What are your own images of Ireland? Are they of some idyllic scenes from the movie "The Quiet Man"? Maybe you went there at one point, to find out about your family roots. Or traveled the countryside as a student, perhaps having your own, unique perspective on the land. Maybe you carried a guitar when you went, like me. Or, like some of my friends, you might've slung a bag of golf clubs over your shoulder.
The fact is, many of us claim this country as the touchstone of our familial heritage. Yet for all our ownership of this place as our homeland, we usually cling to some very outmoded, and even downright quaint, images and misconceptions about Ireland. Especially when it comes to the church. For right now, the Catholic Church in Ireland is in a desperate state. And if we, from Notre Dame, claim the right to this heritage – even going so far as to use a culture as our mascot – then we must embrace a certain responsibility as well.
This Friday, the Folk Choir sings for Ireland. We do so with eyes wide open, and not hanging onto some cute or trivial icon of the country. We sing for a place that means a lot to people at Notre Dame, and we sing for a church that is in dire straits at the moment.
We've had a lot of experiences in this country over the last twenty-plus years of touring. We've sung in the highest church of the land: St. Patrick's Cathedral in Armagh, home to the Cardinal Primate of the Catholic Church. We've sung in what used to be Ballymon, the huge cluster of high-rise tenements that had, at one time, been the focal point of poverty just outside of Dublin. We've been hosted by parishes large and small. And we've sung for masses that officially "closed" the local seminary.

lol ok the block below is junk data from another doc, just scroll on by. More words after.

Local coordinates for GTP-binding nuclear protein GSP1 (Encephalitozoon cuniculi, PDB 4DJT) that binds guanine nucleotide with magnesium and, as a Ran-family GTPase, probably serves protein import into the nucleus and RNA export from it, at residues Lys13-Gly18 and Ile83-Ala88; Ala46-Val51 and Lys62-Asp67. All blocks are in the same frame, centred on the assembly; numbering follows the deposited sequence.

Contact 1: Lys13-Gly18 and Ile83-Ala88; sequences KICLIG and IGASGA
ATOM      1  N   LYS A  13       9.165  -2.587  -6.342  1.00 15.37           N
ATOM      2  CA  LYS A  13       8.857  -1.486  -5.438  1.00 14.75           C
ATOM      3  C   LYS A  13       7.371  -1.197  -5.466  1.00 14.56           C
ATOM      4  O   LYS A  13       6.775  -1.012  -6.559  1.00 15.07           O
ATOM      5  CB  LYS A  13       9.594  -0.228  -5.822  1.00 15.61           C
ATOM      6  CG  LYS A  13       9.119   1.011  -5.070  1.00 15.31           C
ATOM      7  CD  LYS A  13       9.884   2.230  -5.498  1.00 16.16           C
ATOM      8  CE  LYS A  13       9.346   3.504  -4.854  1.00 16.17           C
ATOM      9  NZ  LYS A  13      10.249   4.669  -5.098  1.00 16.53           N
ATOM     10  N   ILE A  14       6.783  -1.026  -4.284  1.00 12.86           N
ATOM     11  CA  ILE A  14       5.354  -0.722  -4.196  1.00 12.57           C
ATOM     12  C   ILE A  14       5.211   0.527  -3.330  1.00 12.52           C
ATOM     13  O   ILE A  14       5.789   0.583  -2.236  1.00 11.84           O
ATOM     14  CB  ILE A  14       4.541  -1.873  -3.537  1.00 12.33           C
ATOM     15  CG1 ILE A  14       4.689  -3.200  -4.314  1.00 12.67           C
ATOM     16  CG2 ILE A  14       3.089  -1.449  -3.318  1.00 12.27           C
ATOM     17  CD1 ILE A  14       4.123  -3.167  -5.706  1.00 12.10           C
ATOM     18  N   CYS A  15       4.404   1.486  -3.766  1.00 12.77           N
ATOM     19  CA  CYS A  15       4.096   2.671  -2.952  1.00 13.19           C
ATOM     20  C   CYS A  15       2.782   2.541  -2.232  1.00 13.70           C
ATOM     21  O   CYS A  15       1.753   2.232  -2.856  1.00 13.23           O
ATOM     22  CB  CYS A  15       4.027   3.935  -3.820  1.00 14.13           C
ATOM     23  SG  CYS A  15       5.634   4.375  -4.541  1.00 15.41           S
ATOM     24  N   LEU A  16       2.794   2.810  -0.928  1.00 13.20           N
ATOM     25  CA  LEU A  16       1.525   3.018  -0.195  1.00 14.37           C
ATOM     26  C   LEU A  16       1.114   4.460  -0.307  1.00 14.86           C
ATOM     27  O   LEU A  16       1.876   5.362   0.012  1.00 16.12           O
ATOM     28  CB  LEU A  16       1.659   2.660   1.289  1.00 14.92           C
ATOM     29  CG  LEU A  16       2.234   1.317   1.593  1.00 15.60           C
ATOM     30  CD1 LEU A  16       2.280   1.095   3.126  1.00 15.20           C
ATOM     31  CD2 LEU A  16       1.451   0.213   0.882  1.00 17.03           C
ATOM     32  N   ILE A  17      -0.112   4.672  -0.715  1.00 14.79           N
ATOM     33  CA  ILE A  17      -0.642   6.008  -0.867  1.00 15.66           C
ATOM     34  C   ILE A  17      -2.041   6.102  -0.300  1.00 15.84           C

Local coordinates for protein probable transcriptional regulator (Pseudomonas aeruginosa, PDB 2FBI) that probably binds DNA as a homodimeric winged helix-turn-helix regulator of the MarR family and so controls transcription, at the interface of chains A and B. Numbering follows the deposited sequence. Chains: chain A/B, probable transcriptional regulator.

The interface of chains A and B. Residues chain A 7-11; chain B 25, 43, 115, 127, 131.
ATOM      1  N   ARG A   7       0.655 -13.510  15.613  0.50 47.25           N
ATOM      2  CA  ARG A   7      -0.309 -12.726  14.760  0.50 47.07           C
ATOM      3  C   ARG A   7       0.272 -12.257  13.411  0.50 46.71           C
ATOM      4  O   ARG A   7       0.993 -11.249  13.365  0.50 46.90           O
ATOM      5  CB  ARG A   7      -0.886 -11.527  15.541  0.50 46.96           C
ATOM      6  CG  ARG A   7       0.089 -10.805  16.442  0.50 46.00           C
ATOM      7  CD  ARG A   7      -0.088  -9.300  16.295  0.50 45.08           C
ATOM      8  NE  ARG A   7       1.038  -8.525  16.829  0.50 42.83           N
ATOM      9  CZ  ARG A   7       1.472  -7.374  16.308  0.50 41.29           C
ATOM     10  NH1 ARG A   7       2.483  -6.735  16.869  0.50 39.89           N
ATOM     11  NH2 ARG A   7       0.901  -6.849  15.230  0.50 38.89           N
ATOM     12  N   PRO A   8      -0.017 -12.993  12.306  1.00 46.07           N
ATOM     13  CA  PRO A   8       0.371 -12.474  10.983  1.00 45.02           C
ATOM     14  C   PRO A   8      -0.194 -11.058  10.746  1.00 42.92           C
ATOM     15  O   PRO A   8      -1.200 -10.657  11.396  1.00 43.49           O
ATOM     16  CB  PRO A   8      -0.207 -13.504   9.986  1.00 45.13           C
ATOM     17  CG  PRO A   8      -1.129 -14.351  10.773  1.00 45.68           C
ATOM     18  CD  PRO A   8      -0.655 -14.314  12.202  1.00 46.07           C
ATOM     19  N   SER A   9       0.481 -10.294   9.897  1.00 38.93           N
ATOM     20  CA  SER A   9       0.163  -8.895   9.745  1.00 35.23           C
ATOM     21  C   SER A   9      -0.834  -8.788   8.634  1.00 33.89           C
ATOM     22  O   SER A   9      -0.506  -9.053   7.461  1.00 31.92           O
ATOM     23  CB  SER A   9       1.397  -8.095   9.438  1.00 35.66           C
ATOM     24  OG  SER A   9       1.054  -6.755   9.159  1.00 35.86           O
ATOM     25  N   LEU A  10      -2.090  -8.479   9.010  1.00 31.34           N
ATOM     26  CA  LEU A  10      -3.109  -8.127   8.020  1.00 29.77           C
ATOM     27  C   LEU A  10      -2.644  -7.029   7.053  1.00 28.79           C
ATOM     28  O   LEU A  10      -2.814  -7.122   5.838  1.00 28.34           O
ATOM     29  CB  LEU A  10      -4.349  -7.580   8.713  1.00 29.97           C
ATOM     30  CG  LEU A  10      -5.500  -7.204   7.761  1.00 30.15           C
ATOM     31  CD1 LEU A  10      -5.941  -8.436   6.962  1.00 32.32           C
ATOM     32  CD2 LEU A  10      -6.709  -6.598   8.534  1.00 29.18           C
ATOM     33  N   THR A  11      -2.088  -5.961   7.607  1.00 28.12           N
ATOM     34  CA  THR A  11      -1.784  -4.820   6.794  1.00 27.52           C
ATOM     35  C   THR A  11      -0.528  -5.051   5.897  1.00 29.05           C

The fact is, only one seminary remains in Ireland. More than twenty have closed in the last two generations.
The laity, too, are without much of a home. Even with an alarming shortage of priests, the Irish presbyterate has not done what we did in America – make way for a corps of trained, collaborative professionals to work side-by-side in the vineyard of saints and scholars.
Church leaders in Ireland have estimated that, despite a statistic that boasts more than ninety percent baptized Catholics, barely over fifteen percent of these people regularly go to Mass.
So, Friday night, we sing for this country.
It is an act of witness for our own singers, because a handful of the Folk Choir – four graduates – are now working in County Wexford, the Diocese of Ferns, to help revitalize the landscape of the church, through song and prayer and story.
They are also learning precious things from these lovely people – learning how to approach life with joy and laughter, learning the gentle art of wit and storytelling, learning that not all we do in this country, in the name of triple-tasking tedium, is worth the craziness. There is more to life than frenetic, driven, resume-building madness. There is also tea and conversation with people around a hearth.
I'll be writing more over the weeks about the House of Brigid, Teach Bhríde. It is a small venture, right now – a small community of four men and women, hoping to rekindle the faith through song and catechesis. But most good works start small.
And Friday night, we sing for them. How can we not?